With so much riding on HR getting hiring, promotions and, yes, firing right the first time, it’s natural that HR pros sometimes second guess decisions.

But would you still be tasked with making those decisions if your instincts weren’t usually right?

Well, a study out of the UK suggests you listen to your more confident inner voice on this question, too.

Three British scientists studied gamblers to see who made better predictions about the outcome of sporting events, the ones who stuck with first instinct or those who changed their minds after pondering for a while.

And, sure, you aren’t paid to bet on the Super Bowl. But the scientists say their findings likely apply to any situation where people are making educated guesses about how things will turn out in the future.

The authors say the results show that “Game players would have been better off sticking with their first judgments rather than ever revising.”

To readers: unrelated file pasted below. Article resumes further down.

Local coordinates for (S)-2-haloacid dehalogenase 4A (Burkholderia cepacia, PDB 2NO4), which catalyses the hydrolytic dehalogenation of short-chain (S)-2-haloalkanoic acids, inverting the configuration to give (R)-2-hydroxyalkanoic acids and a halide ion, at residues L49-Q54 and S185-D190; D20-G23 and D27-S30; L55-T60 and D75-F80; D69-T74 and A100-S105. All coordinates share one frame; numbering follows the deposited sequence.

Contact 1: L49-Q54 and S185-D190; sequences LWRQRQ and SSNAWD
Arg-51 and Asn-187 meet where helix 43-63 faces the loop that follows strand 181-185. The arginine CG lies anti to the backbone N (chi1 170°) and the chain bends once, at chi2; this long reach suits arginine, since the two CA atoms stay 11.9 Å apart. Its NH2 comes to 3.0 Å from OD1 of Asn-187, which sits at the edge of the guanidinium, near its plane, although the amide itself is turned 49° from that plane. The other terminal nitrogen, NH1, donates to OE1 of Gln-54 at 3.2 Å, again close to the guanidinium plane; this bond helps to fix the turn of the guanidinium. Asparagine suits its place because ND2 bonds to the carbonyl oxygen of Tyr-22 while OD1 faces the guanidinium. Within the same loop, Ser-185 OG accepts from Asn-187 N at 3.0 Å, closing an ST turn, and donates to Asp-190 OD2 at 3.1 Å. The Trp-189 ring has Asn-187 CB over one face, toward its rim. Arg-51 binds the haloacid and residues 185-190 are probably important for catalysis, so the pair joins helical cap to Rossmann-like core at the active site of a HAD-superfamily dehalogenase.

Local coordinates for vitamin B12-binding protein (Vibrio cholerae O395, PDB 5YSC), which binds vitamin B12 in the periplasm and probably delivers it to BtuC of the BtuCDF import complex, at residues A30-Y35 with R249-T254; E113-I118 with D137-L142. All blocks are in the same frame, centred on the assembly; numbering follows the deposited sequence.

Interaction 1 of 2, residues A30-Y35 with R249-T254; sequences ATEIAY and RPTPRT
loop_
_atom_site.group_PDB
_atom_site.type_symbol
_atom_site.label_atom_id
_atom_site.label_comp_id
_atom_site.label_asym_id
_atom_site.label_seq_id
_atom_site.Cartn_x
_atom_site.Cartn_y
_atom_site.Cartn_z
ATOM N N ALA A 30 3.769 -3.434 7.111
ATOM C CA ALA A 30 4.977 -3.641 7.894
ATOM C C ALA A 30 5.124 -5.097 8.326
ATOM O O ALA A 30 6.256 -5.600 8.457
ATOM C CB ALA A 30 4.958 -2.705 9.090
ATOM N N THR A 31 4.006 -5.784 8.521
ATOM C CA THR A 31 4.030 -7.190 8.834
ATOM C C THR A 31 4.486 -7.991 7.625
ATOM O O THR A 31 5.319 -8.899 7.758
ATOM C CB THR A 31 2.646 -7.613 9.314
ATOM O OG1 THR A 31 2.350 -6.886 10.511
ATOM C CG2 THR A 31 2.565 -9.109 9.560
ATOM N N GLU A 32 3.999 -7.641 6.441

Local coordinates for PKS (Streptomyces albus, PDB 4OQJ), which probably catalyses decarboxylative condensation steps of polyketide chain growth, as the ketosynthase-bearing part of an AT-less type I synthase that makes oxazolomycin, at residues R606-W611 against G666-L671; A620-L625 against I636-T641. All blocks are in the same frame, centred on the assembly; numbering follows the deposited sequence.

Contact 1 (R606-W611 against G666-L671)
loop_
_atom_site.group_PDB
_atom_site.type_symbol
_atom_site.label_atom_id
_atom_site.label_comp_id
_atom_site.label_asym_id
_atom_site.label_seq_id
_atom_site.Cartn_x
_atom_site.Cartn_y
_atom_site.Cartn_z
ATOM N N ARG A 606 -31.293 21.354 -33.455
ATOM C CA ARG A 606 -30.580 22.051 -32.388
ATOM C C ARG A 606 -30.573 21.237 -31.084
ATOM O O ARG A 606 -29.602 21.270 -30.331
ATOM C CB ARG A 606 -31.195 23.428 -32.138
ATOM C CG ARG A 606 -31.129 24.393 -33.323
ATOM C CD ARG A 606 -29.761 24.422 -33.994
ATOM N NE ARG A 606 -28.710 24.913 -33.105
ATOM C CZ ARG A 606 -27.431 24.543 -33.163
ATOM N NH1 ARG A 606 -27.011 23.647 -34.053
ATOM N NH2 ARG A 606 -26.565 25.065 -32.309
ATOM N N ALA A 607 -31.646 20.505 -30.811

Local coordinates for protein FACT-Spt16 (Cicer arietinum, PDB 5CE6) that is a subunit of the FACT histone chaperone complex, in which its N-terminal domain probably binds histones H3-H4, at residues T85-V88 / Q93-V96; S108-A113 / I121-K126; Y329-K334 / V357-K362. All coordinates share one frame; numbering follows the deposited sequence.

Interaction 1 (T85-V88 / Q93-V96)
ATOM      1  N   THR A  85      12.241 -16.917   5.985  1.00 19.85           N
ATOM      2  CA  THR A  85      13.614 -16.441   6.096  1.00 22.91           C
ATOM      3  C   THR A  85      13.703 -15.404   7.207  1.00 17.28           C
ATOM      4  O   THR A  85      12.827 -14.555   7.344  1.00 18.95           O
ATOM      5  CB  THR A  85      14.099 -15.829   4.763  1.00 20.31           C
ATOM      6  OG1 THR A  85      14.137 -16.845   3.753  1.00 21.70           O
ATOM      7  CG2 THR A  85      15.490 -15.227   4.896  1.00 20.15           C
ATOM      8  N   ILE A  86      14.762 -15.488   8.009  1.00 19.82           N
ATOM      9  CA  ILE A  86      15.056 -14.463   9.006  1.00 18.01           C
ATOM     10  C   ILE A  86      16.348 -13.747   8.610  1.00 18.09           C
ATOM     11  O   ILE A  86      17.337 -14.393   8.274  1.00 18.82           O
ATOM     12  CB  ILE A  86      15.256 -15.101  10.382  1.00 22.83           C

And, they add, if you are going to change a decision, do it quickly. Analyzing a situation for a longer period of time led bettors to less accurate results than those who changed their minds within a few minutes of the original decision.

And, bringing it directly home to your HR team’s performance, they conclude the results look like they could be relevant in other contexts, “such as in company management and planning, financial markets and macroeconomic policy.”

The post Study says trust your gut … but should you? appeared first on HR Morning.

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